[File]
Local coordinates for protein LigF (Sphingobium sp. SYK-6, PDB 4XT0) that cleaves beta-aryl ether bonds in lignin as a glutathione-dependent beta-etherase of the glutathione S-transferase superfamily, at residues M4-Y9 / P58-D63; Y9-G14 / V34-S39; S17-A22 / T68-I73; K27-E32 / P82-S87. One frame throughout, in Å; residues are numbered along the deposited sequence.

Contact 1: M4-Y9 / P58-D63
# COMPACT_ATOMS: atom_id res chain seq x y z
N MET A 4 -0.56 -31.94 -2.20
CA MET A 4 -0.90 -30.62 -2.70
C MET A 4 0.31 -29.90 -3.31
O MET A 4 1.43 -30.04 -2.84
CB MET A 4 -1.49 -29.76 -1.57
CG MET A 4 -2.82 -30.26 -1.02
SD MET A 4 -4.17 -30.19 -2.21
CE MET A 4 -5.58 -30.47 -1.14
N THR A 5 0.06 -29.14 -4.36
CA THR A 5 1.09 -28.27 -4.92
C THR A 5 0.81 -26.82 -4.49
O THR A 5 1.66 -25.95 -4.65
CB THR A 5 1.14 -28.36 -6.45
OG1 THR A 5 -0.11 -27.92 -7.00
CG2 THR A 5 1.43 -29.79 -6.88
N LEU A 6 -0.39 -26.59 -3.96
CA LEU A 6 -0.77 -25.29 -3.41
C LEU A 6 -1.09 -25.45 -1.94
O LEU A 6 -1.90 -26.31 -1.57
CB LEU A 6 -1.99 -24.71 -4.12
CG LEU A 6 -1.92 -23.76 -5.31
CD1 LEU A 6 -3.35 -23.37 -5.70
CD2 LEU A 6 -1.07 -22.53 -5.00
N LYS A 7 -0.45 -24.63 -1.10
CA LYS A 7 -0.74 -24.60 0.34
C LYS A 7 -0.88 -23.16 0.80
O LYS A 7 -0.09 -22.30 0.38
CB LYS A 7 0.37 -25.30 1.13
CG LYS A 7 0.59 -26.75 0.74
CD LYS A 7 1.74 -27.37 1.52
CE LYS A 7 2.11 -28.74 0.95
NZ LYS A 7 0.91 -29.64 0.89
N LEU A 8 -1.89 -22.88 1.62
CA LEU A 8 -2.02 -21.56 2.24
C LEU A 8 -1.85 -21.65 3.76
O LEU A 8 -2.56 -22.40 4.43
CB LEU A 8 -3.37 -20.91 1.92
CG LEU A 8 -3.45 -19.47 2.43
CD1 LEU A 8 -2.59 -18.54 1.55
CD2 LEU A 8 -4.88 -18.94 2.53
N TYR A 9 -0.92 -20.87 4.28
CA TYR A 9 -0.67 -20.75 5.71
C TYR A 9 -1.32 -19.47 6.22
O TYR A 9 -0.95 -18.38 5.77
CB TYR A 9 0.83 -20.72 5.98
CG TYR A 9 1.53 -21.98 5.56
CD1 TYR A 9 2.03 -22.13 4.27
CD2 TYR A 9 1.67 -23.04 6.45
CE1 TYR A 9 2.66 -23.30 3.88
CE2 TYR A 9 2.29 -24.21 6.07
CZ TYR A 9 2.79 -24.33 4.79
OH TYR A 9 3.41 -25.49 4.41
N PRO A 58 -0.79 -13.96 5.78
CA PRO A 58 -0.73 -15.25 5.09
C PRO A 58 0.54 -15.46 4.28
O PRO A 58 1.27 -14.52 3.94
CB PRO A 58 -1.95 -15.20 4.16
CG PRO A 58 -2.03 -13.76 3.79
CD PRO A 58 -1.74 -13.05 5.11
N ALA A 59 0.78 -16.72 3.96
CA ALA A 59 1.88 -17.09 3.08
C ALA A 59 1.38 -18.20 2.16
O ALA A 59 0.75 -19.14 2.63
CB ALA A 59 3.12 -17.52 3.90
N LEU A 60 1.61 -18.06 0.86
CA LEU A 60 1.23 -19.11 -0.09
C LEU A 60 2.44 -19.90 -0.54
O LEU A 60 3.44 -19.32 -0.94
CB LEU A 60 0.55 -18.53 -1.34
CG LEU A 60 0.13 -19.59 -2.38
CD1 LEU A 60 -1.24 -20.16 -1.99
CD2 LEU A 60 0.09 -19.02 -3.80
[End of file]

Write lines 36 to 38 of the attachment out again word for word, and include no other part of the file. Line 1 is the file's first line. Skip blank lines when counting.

N LEU A 8 -1.89 -22.88 1.62
CA LEU A 8 -2.02 -21.56 2.24
C LEU A 8 -1.85 -21.65 3.76